Special Teams: I felt the PK had a great day save for the one goal allowed. That goal, St. Louis' second, came from an unfavorable bounce near the end of a bad call on Kovalchuk by the refs. There's not much anyone can really do in that situation. Prior to that scramble, the Lightning only got one other shot on their power play. The Devils forwards continued to storm up the ice when they had the chance and force Garon to react. While they didn't get an official shot on net (really?), they definitely made the Bolts' PP sweat at times - which is what you really want from PK unit.

The Devils' power play took some time to get going, and they finally did late in the game. They needed to get something on their third power play and they did when Parise hammered a great shot from a distance he normally doesn't shoot, much less score, from. The power play made up for 50% of the team's offensive output in the third. The last one was frustrating as the first one as the Devils couldn't put much together; but at least the Devils converted one of their power plays.

Sympathy for Brodeur's Numbers: With 4 goals allowed on 16 shots, Martin Brodeur's numbers have taken a significant hit. While they don't look good, it's hard to point to any of them and wonder why he didn't stop it. He was hung out to dry on the first goal. Anytime a team gets a 2-on-0 with their best two players, it's just not going to end well for the goalie. It didn't. The second goal, as previously discussed, was St. Louis just being in the right place at the right time in a man-advantage situation. There's not much that anyone could have done there. The fourth goal, St. Louis' third of the afternoon, was a re-direction in the slot - also not much that could have been done on that goal.

I felt if any goal should have been stopped, then it would have been the third one. From where I sat, I thought Gilroy put in a puck that trickled through Brodeur. Upon looking at it on video, the play was entirely different. St. Louis rushed up ice past Larsson and attempted a cross-crease pass to Gilroy, who jumped up on the play. Salvador plays the pass instead of the man and nearly blocked it by diving down. Since St. Louis was coming down, Brodeur had to respect the puck carrier. Salvador's dive went right in front of Brodeur so there was no way the goaltender could have tried to block the pass - the defender would be in the way. Unfortunately,the pass got under Salvador and so there was a wide open Gilroy with a whole net to put the puck in. That's not soft, that's just not good defending. I get what Salvador was trying to do, but he needed to stay up and block out Gilroy. He didn't and so it was a GA.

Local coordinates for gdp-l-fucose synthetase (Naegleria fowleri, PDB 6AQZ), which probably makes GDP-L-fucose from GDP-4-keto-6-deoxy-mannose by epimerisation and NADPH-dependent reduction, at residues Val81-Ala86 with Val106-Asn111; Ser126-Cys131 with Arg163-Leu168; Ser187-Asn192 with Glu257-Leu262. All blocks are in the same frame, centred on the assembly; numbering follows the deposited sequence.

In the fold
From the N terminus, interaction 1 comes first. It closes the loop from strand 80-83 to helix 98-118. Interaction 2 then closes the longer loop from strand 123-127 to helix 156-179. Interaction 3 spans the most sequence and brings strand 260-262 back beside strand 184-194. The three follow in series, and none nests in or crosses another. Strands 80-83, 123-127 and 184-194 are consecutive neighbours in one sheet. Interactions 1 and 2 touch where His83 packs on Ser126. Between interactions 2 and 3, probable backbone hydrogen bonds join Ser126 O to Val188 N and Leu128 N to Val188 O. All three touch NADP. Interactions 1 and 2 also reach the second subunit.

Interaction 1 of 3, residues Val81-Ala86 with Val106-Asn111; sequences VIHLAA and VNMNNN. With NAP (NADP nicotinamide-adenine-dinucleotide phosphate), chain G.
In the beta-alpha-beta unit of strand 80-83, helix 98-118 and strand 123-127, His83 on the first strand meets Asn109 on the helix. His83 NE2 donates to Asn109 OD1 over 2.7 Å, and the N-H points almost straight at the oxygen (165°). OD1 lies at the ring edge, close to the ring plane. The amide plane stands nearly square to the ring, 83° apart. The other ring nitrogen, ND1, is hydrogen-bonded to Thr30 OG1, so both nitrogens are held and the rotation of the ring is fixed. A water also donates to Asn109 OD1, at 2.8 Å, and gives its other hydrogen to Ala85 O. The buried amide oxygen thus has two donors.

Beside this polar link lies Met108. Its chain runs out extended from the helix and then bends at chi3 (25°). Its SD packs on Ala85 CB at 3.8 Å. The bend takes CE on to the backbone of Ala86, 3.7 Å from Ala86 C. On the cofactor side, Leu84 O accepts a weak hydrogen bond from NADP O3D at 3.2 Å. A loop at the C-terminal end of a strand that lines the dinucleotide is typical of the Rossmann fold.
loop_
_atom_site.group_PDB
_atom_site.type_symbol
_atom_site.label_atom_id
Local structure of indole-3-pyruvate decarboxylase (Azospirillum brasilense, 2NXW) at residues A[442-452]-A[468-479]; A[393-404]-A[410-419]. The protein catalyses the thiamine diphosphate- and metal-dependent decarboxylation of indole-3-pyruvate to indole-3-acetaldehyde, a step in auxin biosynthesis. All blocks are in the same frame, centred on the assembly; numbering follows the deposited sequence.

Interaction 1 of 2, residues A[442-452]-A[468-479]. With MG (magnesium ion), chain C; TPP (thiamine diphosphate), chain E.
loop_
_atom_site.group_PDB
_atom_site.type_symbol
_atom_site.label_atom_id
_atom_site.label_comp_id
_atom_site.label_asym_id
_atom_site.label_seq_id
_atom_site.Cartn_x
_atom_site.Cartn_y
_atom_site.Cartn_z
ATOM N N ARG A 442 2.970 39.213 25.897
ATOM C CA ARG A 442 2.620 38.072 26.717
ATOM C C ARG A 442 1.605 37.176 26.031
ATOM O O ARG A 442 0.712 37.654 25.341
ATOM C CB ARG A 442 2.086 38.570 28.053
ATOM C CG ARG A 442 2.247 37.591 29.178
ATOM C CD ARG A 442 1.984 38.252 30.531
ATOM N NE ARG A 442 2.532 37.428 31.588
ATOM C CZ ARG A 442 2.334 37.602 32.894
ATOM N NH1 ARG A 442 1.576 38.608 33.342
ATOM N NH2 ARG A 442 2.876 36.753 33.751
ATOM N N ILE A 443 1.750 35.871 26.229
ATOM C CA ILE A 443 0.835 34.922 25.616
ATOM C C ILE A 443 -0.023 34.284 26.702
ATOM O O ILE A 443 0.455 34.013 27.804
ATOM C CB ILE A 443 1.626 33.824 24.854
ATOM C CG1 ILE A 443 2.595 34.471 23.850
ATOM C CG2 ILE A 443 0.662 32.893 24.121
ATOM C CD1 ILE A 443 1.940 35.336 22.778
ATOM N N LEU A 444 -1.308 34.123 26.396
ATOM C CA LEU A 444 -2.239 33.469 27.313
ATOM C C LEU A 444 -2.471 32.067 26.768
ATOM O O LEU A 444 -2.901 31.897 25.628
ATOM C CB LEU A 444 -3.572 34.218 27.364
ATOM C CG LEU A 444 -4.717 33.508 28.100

All told, I can't really fault the goaltender for the four goals against. But I guess since his save percentage went down and it's not good and the number is more important than the events that cause them, it's all Brodeur's fault. Snark aside, I will say that I would have preferred Johan Hedberg to have received the start for this game. Not that he would have stopped those four goals, he most likely wouldn't. But it would keep Brodeur a little more fresh going into MSG tomorrow night. Tampa Bay didn't pound the net with shots, but it's still 60 minutes of work.

A Symbolic Player for the Game: Alexei Ponikarovsky was very good in the first period. So much so that if you didn't like him before this game, then the first period would convince you to like him. Yet, Ponikarovsky didn't do too much in terms of production in the second and third periods. Just like the team. (Aside: He ended up 0 in Corsi, though he was a +3 in Fenwick.)

Home Woes: What adds to the disappointment of this loss is that it came at home. As successful as February has been for the Devils, they have won only one of their five home games: the shootout win over Anaheim. For all of the hype of the Devils moving up in the standings (they started today in sixth place, but they're right behind the Pennsylvania teams for fourth and fifth places), their home record is rather uninspiring. What's the point of going for home ice if the record at the Rock is only average? Why it's been like this, I leave it to you.

Martin St. Louis Is Awesome: Game respects game, and so I have to respect St. Louis. While the Devils kept Stamkos relatively quiet with 2 shots on goal, they didn't have much of an answer when Tampa Bay's #26 pushed forward. St. Louis has been a fantastic player for the Lightning and has always been a problem to defend. He's strong, he's swift, he's got great vision, and he's got a great shot. Like many great players, age is just a number for him as he continues to lead Tampa Bay's offense. He had 4 shots, 3 goals, an assist, and possibly Adam Larsson's jockstrap. Game respects game and St. Louis has plenty of it.

That's my take on today's game, now I want to know yours. How do you feel about this loss? What do you think the Devils should have done differently today? What do you think they need to do differently for tomorrow's game? How do you think Larsson and Zidlicky played tonight? What's up with the third period? Will the Devils turn it around against Our Hated Rivals? I hope so. In the meantime, please leave your answers and other thoughts on tonight's game in the comments. Thanks to everyone who followed along in the Gamethread and @InLouWeTrust on Twitter. Thank you for reading. Talking Red will be up later tonight.